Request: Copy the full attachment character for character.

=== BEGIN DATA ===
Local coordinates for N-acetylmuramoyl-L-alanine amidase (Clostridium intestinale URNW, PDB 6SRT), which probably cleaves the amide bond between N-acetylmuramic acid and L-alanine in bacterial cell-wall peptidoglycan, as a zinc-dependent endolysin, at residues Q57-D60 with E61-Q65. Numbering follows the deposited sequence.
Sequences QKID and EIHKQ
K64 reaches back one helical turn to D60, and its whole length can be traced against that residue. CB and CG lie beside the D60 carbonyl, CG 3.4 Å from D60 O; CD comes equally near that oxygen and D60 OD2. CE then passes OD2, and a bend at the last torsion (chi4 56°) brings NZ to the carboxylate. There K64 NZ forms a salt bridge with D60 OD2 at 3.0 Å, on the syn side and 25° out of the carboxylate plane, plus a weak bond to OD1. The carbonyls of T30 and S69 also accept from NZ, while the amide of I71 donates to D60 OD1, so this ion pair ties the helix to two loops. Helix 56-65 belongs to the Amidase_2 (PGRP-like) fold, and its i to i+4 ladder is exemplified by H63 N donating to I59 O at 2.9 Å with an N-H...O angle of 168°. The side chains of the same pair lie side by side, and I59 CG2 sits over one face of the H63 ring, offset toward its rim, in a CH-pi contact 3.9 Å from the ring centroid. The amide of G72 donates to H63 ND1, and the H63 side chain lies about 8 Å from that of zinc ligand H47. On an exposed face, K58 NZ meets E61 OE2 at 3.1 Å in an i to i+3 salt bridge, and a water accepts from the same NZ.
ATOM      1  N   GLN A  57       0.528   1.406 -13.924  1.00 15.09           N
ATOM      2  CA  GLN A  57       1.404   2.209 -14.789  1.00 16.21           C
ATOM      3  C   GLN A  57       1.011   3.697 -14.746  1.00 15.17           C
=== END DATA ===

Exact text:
Local coordinates for N-acetylmuramoyl-L-alanine amidase (Clostridium intestinale URNW, PDB 6SRT), which probably cleaves the amide bond between N-acetylmuramic acid and L-alanine in bacterial cell-wall peptidoglycan, as a zinc-dependent endolysin, at residues Q57-D60 with E61-Q65. Numbering follows the deposited sequence.
Sequences QKID and EIHKQ
K64 reaches back one helical turn to D60, and its whole length can be traced against that residue. CB and CG lie beside the D60 carbonyl, CG 3.4 Å from D60 O; CD comes equally near that oxygen and D60 OD2. CE then passes OD2, and a bend at the last torsion (chi4 56°) brings NZ to the carboxylate. There K64 NZ forms a salt bridge with D60 OD2 at 3.0 Å, on the syn side and 25° out of the carboxylate plane, plus a weak bond to OD1. The carbonyls of T30 and S69 also accept from NZ, while the amide of I71 donates to D60 OD1, so this ion pair ties the helix to two loops. Helix 56-65 belongs to the Amidase_2 (PGRP-like) fold, and its i to i+4 ladder is exemplified by H63 N donating to I59 O at 2.9 Å with an N-H...O angle of 168°. The side chains of the same pair lie side by side, and I59 CG2 sits over one face of the H63 ring, offset toward its rim, in a CH-pi contact 3.9 Å from the ring centroid. The amide of G72 donates to H63 ND1, and the H63 side chain lies about 8 Å from that of zinc ligand H47. On an exposed face, K58 NZ meets E61 OE2 at 3.1 Å in an i to i+3 salt bridge, and a water accepts from the same NZ.
ATOM      1  N   GLN A  57       0.528   1.406 -13.924  1.00 15.09           N
ATOM      2  CA  GLN A  57       1.404   2.209 -14.789  1.00 16.21           C
ATOM      3  C   GLN A  57       1.011   3.697 -14.746  1.00 15.17           C